The Source of Fibromyalgia
If you are one of the more than 15 million Americans who suffer from fibromyalgia, you know how difficult it can be living with an “invisible” illness. Fibromyalgia causes terrible pain throughout the body, affecting the fibrous tissue between muscles in the chest, back, head, and extremities. This terrible condition also tends to manifest a severe sensitivity to touch as well as other symptoms, including gastrointestinal problems, difficulty sleeping, numbness or tingling, and most commonly, chronic fatigue.
But just where does fibromyalgia come from?
For as common as this condition is, it is remarkably poorly understood by most doctors, and this fact contributes to the difficulty of finding effective treatment that does more than mask the pain of fibromyalgia with drugs. To truly treat a pain-causing condition such as fibromyalgia, the source of the pain first needs to be understood.
There are numerous clues within the body that indicate that the source of chronic muscle pain is fibromyalgia and not a viral infection or injury…and these clues can also provide a road map to treatment, as taken together they paint a picture of what problems and imbalances in the body need to be addressed. Almost all fibromyalgia sufferers also have problems with their adrenal gland. Exhaustion in the adrenals is a likely culprit for the fatigue and pain sensitivity experienced with fibromyalgia.
While poorly-working adrenals are most common in fibromyalgia patients, there are often problems in other organs in the body that are linked to fibromyalgia. Hyperactivity of the brainstem is tied to exhaustion in the adrenals, for example. Likewise, improper functioning of the liver leads to a buildup of toxic chemicals in the body, and these substances can lead to pain, fatigue, and the other uncomfortable symptoms of fibromyalgia. Thyroid problems are similarly linked to chronic pain through the endocrine symptom, and most fibromyalgia sufferers demonstrate signs of hypothyroidism—that is, under-functioning of the thyroid.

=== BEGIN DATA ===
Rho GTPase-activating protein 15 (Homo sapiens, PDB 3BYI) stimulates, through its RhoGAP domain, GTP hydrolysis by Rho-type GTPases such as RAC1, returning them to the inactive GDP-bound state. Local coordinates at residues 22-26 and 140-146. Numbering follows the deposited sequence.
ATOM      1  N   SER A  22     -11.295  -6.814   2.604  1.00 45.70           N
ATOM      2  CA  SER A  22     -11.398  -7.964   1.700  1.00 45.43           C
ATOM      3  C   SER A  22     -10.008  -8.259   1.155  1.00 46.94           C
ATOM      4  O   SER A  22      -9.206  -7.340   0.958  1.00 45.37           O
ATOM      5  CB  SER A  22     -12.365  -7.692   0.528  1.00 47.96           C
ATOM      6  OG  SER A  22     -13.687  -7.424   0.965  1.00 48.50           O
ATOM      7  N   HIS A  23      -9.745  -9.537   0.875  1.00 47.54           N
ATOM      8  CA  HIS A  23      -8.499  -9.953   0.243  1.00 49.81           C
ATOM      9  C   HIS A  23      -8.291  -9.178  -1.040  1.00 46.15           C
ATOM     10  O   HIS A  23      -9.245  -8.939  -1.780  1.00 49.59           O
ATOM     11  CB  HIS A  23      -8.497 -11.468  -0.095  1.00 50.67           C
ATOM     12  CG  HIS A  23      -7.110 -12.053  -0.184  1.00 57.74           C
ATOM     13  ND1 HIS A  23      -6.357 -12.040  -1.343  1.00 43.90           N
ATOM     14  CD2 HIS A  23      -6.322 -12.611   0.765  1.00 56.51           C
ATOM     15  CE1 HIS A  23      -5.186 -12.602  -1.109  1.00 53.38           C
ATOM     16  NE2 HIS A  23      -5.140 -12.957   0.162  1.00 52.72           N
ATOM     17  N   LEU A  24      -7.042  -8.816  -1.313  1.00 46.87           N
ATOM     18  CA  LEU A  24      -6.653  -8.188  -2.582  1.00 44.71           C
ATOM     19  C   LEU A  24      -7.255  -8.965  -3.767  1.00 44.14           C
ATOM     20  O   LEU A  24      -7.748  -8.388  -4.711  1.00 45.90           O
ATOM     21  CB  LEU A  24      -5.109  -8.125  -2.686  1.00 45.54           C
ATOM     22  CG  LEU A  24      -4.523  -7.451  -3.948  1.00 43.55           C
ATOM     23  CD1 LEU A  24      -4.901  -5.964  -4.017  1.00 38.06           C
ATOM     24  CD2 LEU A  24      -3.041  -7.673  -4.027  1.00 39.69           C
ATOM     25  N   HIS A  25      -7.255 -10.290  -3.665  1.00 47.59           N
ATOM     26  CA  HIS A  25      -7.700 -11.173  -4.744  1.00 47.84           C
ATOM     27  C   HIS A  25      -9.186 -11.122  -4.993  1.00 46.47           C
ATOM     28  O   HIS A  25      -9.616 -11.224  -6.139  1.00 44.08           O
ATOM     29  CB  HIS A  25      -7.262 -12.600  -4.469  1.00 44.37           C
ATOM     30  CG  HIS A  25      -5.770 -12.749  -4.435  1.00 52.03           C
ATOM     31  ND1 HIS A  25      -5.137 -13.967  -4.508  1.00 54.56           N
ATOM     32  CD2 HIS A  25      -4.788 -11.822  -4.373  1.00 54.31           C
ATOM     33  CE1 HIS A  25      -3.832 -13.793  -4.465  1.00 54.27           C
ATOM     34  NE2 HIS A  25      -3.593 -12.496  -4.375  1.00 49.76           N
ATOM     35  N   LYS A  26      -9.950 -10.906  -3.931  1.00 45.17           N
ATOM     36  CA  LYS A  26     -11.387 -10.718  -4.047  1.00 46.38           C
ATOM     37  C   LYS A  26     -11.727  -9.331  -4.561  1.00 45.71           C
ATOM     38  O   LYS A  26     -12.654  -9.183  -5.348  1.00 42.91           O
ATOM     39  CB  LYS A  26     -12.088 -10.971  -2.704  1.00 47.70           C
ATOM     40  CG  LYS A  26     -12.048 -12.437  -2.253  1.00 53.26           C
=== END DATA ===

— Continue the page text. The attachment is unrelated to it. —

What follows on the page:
There may not be a cure for fibromyalgia, but there is much more that a responsible medical practitioner can do than prescribe drugs to hide the symptoms of this illness. By addressing these deeper imbalances in the adrenals, brainstem, liver, and thyroid, as well as improving the function of other struggling organs, it is possible to provide relief from the symptoms of fibromyalgia holistically. Metabolic treatments are highly effective at correcting imbalances in the adrenal and thyroid glands; in my practice at the Bay Clinic of Chiropractic, I make use of heavy metal chelation, enzyme therapy, detoxification, and hormonal therapy. Clinical nutrition can likewise be critical in correcting these root problems, and is a cornerstone of any course of treatment.
Fibromyalgia can make daily life difficult to impossible, but this suffering can be removed with careful, natural treatment. Don’t put up with a life of agony for one day longer than you have to.